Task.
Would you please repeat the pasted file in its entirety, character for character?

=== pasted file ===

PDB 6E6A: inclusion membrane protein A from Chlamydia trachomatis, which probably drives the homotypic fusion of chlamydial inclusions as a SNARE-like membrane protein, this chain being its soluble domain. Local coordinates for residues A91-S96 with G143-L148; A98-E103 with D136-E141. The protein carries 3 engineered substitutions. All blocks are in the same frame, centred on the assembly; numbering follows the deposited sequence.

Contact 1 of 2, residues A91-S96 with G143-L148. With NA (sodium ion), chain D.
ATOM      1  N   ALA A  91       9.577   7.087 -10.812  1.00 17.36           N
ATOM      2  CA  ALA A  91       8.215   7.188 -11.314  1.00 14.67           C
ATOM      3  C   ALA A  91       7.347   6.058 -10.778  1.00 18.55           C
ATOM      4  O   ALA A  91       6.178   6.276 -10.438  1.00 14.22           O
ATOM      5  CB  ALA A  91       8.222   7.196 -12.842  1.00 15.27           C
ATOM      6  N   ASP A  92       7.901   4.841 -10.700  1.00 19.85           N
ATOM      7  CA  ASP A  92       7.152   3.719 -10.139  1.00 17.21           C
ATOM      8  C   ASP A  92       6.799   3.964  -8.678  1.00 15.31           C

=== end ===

PDB 6E6A: inclusion membrane protein A from Chlamydia trachomatis, which probably drives the homotypic fusion of chlamydial inclusions as a SNARE-like membrane protein, this chain being its soluble domain. Local coordinates for residues A91-S96 with G143-L148; A98-E103 with D136-E141. The protein carries 3 engineered substitutions. All blocks are in the same frame, centred on the assembly; numbering follows the deposited sequence.

Contact 1 of 2, residues A91-S96 with G143-L148. With NA (sodium ion), chain D.
ATOM      1  N   ALA A  91       9.577   7.087 -10.812  1.00 17.36           N
ATOM      2  CA  ALA A  91       8.215   7.188 -11.314  1.00 14.67           C
ATOM      3  C   ALA A  91       7.347   6.058 -10.778  1.00 18.55           C
ATOM      4  O   ALA A  91       6.178   6.276 -10.438  1.00 14.22           O
ATOM      5  CB  ALA A  91       8.222   7.196 -12.842  1.00 15.27           C
ATOM      6  N   ASP A  92       7.901   4.841 -10.700  1.00 19.85           N
ATOM      7  CA  ASP A  92       7.152   3.719 -10.139  1.00 17.21           C
ATOM      8  C   ASP A  92       6.799   3.964  -8.678  1.00 15.31           C